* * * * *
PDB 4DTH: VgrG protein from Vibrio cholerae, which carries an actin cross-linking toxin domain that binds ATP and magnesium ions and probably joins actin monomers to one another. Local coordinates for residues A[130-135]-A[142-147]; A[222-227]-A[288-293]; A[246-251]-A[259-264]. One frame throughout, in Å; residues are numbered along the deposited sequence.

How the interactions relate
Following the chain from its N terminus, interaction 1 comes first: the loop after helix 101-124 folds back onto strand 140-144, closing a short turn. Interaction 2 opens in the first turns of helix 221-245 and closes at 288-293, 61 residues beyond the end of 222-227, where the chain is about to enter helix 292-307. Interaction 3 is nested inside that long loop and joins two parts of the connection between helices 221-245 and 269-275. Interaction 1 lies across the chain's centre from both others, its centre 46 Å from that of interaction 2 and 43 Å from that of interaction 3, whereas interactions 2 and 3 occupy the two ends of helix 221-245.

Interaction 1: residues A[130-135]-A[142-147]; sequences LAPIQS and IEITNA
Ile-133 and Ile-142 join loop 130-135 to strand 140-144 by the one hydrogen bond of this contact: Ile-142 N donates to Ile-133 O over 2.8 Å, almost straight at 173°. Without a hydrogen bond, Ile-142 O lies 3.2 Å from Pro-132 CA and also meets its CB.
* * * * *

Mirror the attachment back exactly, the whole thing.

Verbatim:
PDB 4DTH: VgrG protein from Vibrio cholerae, which carries an actin cross-linking toxin domain that binds ATP and magnesium ions and probably joins actin monomers to one another. Local coordinates for residues A[130-135]-A[142-147]; A[222-227]-A[288-293]; A[246-251]-A[259-264]. One frame throughout, in Å; residues are numbered along the deposited sequence.

How the interactions relate
Following the chain from its N terminus, interaction 1 comes first: the loop after helix 101-124 folds back onto strand 140-144, closing a short turn. Interaction 2 opens in the first turns of helix 221-245 and closes at 288-293, 61 residues beyond the end of 222-227, where the chain is about to enter helix 292-307. Interaction 3 is nested inside that long loop and joins two parts of the connection between helices 221-245 and 269-275. Interaction 1 lies across the chain's centre from both others, its centre 46 Å from that of interaction 2 and 43 Å from that of interaction 3, whereas interactions 2 and 3 occupy the two ends of helix 221-245.

Interaction 1: residues A[130-135]-A[142-147]; sequences LAPIQS and IEITNA
Ile-133 and Ile-142 join loop 130-135 to strand 140-144 by the one hydrogen bond of this contact: Ile-142 N donates to Ile-133 O over 2.8 Å, almost straight at 173°. Without a hydrogen bond, Ile-142 O lies 3.2 Å from Pro-132 CA and also meets its CB.